Najib (pic, left) quoted Dr Mahathir’s media advisor, Kadir Jasin, who had said that the roll out of FundMyHome, a peer-to-peer crowdfunding platform for first-time house buyers, had opened up the government to possible claims of cronyism.
Adding to the worry was that GLCs and the EPF can also invest in the scheme, he added.
Since the scheme was first announced by the Finance Minister during Budget 2019, Najib cheekily asked if the Ministry is now under the influence of a “towkay”.
“There are even real estate experts who are also worried that the scheme will cause a sub-prime crisis that will wreck the country’s economy,” alleged Najib.
The former prime minister stirred up the question if the Finance Minister is unaware of all the risks, or chose to ignore them for “certain reasons”.
Najib claimed that similar schemes in China have collapsed and destroyed many lives.
He said, “If not thoroughly reviewed, administered and implemented well, this will also happen in Malaysia. Do we want the same thing to happen in Malaysia?”
“I will not be silent if it involves the future of the country and the people.”
“No one should dare to persecute and victimise the people. I, Najib Razak will fight,” he declared boldly.
The scheme was launched by Prime Minister Tun Dr Mahathir Mohamad, together with Edge Media Group chairman Datuk Tong Kooi Ong (pic, right), who had proposed it.
Homebuyers will put down 20% of the property price, while the balance of 80% will be contributed by investors, which can be financial institutions or, in future, the public.
Kadir had said today (Nov 9) that while the Finance Minister can announce the scheme “as a policy”, he argues that the right way was to request for proposals from as many parties as possible so that the government had many options to choose from.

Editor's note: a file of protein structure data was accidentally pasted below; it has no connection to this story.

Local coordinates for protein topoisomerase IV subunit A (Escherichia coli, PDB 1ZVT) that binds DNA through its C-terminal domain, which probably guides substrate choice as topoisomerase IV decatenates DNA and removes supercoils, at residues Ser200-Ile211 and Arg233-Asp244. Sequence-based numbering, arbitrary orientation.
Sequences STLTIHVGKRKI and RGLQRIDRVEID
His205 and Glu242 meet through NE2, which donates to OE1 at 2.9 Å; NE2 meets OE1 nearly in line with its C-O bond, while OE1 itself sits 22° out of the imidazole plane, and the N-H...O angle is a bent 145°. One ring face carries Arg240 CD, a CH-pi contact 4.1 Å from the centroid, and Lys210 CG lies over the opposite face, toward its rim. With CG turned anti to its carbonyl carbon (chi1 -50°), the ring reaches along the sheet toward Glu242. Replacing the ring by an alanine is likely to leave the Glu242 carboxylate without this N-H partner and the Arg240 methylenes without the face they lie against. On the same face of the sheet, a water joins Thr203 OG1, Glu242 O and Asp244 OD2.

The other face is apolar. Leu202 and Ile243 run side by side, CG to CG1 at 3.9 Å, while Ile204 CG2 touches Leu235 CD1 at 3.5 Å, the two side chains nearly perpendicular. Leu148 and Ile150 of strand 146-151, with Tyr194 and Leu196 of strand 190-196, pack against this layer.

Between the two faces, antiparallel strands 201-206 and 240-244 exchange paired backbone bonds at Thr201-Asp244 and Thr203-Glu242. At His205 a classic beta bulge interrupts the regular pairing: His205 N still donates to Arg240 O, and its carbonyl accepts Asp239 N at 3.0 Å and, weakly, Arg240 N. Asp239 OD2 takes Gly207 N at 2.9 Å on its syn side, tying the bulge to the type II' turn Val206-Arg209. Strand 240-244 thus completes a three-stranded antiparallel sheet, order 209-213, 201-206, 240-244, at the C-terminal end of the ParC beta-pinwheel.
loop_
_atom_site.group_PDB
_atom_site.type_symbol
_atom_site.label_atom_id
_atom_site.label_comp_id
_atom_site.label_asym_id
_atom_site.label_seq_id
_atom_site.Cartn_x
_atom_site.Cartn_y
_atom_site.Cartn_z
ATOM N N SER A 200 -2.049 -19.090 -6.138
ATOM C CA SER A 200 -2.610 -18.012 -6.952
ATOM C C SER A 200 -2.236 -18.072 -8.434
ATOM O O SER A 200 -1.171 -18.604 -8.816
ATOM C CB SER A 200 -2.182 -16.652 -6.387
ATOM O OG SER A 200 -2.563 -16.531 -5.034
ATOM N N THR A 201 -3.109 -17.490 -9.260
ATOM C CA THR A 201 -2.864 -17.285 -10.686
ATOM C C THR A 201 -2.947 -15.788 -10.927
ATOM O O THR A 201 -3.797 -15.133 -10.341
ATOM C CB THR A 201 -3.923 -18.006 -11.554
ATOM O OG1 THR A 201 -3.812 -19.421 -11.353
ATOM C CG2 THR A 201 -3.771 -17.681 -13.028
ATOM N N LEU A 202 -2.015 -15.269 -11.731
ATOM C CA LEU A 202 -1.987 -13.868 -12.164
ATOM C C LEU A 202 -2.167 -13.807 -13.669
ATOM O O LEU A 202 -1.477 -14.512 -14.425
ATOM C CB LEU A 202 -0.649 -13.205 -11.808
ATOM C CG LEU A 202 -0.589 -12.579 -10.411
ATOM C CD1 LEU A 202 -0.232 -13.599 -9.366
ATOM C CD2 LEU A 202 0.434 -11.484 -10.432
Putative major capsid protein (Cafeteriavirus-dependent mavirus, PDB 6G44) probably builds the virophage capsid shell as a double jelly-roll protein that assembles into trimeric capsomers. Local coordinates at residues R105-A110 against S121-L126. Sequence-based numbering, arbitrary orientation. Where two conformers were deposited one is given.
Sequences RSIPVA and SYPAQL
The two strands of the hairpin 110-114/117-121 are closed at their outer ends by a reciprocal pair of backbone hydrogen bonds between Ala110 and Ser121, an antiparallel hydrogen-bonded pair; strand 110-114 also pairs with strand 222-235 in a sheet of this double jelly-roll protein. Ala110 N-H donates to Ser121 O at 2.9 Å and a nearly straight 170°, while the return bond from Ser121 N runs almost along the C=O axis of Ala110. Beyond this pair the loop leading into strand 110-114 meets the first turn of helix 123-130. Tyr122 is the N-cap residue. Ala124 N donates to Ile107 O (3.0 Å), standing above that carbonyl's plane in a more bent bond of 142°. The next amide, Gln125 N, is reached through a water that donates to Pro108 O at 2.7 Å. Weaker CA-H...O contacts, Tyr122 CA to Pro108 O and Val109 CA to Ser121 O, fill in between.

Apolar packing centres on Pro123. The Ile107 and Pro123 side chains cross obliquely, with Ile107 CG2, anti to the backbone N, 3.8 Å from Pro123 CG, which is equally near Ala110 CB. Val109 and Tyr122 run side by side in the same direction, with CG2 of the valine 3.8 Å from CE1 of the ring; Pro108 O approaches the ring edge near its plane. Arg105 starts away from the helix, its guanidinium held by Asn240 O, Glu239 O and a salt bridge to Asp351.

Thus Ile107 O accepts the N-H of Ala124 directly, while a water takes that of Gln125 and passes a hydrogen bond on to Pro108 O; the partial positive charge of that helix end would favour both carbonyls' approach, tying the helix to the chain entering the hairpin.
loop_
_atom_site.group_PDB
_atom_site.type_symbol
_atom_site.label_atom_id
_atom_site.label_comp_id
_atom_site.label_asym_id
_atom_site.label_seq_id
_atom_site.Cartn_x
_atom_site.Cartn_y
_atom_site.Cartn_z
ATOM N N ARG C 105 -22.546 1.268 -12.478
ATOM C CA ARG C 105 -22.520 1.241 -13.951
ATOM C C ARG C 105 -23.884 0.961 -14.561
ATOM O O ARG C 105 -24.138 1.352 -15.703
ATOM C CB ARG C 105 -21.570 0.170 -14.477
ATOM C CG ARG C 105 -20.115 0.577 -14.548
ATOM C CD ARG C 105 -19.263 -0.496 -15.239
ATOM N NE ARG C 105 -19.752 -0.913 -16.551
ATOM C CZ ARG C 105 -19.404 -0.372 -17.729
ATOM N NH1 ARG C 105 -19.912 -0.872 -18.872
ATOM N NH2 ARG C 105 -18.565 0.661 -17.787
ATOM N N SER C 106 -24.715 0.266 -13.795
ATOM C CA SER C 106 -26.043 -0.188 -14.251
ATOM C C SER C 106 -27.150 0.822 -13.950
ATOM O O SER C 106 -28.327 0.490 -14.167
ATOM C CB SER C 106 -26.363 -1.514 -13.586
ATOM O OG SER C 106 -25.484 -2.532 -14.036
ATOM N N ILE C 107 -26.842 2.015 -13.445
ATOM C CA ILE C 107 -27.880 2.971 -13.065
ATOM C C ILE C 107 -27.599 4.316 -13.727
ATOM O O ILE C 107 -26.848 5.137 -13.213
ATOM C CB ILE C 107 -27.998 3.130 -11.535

He had added that “the real issue” with housing was affordability, not financing, as prices had skyrocketed while incomes had not.
Kadir also suggested that technology be used to mass produce or “manufacture” affordable housing, as a one GLC was said to be experimenting with.
In response to both Najib and Kadir, Tong clarified in The Edge’s online portal that what the Finance Minister had announced was a scheme that still had to be approved by the Securities Commission (SC).
“I assume the SC is reviewing the rules and regulations, investors’ protection, possible mechanisms and so forth.
“It will then proceed to issue a consultative paper as per their guidelines and all stakeholders will be consulted before any new guidelines governing the new P2P (peer-to-peer) framework are issued.
SC will then proceed to invite applications, review compliances before licenses are issued.
“The new Malaysia does not tolerate rent-seeking or monopolistic behaviours and I am sure this will be the case as well,” underlined Tong. (Rent seeking refers to the practice, often political, of getting money for not doing “real work” but for just giving approvals.)
He said FundMyHome was like all innovations that go through stages of perception; from “ridicule” to “debate” and finally to “ it was obvious”.
Tong added that FundMyHome involves no public money, concessions or government guarantees, and is just an additional possible solution over and above existing ones.
“For those who think they have better solutions, this launch and this innovation in no way impedes anyone else from doing and proposing what they have in mind.
“To those who say the way to make homes more affordable is to produce them at a lower price, I hope you can be successful too. We all share the same objective, to help fellow Malaysians have a roof over their heads that they can afford,” he said.
“In the end, there will probably be many solutions with each complementing the other.”
Tong added that he had considered the possible risk sub-prime crisis in future.
But he insisted that argument was “dead wrong” as a sub-prime crisis was about overbearing debts while FundMyHome had the opposite effect – reducing debt (bank mortgages) by using equity from investors.